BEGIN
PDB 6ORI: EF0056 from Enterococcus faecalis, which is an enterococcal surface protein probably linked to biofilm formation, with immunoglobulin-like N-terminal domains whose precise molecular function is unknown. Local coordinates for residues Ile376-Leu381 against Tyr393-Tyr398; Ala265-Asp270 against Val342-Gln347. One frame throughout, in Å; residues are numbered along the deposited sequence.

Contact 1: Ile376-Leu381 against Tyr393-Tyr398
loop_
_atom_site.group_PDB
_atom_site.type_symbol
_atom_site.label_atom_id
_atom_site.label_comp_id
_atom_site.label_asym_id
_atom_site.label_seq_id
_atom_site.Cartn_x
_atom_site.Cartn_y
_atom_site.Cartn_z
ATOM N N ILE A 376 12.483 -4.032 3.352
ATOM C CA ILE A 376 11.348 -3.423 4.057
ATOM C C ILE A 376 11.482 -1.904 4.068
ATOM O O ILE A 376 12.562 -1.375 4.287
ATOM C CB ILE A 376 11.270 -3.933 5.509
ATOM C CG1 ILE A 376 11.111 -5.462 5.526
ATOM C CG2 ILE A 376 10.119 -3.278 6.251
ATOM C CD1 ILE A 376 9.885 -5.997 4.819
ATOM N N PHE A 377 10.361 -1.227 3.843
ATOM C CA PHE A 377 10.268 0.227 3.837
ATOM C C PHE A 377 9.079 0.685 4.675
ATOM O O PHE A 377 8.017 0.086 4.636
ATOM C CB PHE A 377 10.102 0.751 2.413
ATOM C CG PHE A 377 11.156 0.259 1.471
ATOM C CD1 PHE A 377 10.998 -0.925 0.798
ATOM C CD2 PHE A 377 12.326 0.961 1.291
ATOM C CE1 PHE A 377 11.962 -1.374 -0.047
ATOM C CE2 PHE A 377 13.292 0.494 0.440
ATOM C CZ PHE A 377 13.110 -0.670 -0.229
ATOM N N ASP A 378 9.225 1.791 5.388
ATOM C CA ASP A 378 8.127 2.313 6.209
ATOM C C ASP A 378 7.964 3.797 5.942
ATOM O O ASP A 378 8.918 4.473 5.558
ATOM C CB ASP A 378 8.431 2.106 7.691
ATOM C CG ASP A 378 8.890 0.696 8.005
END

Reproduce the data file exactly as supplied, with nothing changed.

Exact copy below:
PDB 6ORI: EF0056 from Enterococcus faecalis, which is an enterococcal surface protein probably linked to biofilm formation, with immunoglobulin-like N-terminal domains whose precise molecular function is unknown. Local coordinates for residues Ile376-Leu381 against Tyr393-Tyr398; Ala265-Asp270 against Val342-Gln347. One frame throughout, in Å; residues are numbered along the deposited sequence.

Contact 1: Ile376-Leu381 against Tyr393-Tyr398
loop_
_atom_site.group_PDB
_atom_site.type_symbol
_atom_site.label_atom_id
_atom_site.label_comp_id
_atom_site.label_asym_id
_atom_site.label_seq_id
_atom_site.Cartn_x
_atom_site.Cartn_y
_atom_site.Cartn_z
ATOM N N ILE A 376 12.483 -4.032 3.352
ATOM C CA ILE A 376 11.348 -3.423 4.057
ATOM C C ILE A 376 11.482 -1.904 4.068
ATOM O O ILE A 376 12.562 -1.375 4.287
ATOM C CB ILE A 376 11.270 -3.933 5.509
ATOM C CG1 ILE A 376 11.111 -5.462 5.526
ATOM C CG2 ILE A 376 10.119 -3.278 6.251
ATOM C CD1 ILE A 376 9.885 -5.997 4.819
ATOM N N PHE A 377 10.361 -1.227 3.843
ATOM C CA PHE A 377 10.268 0.227 3.837
ATOM C C PHE A 377 9.079 0.685 4.675
ATOM O O PHE A 377 8.017 0.086 4.636
ATOM C CB PHE A 377 10.102 0.751 2.413
ATOM C CG PHE A 377 11.156 0.259 1.471
ATOM C CD1 PHE A 377 10.998 -0.925 0.798
ATOM C CD2 PHE A 377 12.326 0.961 1.291
ATOM C CE1 PHE A 377 11.962 -1.374 -0.047
ATOM C CE2 PHE A 377 13.292 0.494 0.440
ATOM C CZ PHE A 377 13.110 -0.670 -0.229
ATOM N N ASP A 378 9.225 1.791 5.388
ATOM C CA ASP A 378 8.127 2.313 6.209
ATOM C C ASP A 378 7.964 3.797 5.942
ATOM O O ASP A 378 8.918 4.473 5.558
ATOM C CB ASP A 378 8.431 2.106 7.691
ATOM C CG ASP A 378 8.890 0.696 8.005